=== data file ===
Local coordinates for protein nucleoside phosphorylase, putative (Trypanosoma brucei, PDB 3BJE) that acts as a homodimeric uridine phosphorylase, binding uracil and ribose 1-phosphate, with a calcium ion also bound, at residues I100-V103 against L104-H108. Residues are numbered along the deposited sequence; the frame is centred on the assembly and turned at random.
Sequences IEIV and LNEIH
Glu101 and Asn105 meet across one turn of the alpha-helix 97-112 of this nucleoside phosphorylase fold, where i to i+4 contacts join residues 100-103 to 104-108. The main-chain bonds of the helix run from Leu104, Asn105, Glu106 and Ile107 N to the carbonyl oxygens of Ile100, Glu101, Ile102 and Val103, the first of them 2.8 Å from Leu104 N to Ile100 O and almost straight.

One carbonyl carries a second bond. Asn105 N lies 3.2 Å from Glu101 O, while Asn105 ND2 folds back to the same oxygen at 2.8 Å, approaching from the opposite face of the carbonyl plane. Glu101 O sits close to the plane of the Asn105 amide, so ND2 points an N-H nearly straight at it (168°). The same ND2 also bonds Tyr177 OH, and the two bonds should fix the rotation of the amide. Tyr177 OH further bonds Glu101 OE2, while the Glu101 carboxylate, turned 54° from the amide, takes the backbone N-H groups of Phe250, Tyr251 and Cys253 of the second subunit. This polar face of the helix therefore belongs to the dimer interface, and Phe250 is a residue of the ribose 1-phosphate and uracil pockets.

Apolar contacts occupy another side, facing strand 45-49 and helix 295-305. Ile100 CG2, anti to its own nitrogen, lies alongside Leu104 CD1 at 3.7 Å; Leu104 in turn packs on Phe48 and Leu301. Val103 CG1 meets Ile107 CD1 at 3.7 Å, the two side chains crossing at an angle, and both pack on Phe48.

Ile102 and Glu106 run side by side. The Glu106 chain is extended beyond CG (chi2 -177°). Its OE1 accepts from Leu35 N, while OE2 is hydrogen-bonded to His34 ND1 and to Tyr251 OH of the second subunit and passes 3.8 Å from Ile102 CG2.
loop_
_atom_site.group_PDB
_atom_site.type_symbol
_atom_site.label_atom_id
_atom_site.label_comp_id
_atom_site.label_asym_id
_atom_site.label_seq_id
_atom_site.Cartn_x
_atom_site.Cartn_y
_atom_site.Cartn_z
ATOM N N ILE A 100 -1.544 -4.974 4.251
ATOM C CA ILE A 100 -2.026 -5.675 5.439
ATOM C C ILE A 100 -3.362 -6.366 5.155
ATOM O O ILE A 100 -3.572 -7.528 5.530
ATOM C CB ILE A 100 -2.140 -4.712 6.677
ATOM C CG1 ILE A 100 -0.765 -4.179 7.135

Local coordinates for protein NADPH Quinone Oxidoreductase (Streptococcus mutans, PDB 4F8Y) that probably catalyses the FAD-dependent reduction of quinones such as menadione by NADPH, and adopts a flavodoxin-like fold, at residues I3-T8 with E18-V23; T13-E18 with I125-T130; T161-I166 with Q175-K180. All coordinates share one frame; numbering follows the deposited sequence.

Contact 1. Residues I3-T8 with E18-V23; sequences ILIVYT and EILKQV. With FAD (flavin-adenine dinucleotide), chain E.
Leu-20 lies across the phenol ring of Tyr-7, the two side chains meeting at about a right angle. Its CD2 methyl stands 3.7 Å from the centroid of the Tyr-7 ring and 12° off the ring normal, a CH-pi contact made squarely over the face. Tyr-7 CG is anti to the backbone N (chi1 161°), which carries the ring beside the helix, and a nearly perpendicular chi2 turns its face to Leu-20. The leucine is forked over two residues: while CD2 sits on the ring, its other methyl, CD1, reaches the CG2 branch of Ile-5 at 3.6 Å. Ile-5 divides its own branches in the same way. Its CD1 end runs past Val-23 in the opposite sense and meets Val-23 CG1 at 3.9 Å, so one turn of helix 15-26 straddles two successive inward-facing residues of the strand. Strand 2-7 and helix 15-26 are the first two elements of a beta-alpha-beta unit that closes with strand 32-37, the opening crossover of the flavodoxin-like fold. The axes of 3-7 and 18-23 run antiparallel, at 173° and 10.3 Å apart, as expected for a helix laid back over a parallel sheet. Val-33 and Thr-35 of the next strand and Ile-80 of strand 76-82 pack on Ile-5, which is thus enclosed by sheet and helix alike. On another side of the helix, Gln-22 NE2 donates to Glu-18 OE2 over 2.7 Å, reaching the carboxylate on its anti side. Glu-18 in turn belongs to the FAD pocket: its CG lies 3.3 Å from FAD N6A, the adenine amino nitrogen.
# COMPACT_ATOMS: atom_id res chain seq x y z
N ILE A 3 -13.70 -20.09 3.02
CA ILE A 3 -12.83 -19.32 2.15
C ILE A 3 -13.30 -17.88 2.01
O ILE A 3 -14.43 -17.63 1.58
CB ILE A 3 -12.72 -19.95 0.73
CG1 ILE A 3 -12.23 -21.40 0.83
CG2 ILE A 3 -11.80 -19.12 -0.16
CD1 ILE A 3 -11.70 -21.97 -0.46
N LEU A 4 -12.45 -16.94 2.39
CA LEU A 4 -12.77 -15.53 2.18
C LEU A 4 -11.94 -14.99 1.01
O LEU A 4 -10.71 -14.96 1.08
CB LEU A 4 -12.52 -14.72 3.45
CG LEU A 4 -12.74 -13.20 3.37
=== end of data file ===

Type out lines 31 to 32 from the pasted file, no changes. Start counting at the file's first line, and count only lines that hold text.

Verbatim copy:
CB ILE A 3 -12.72 -19.95 0.73
CG1 ILE A 3 -12.23 -21.40 0.83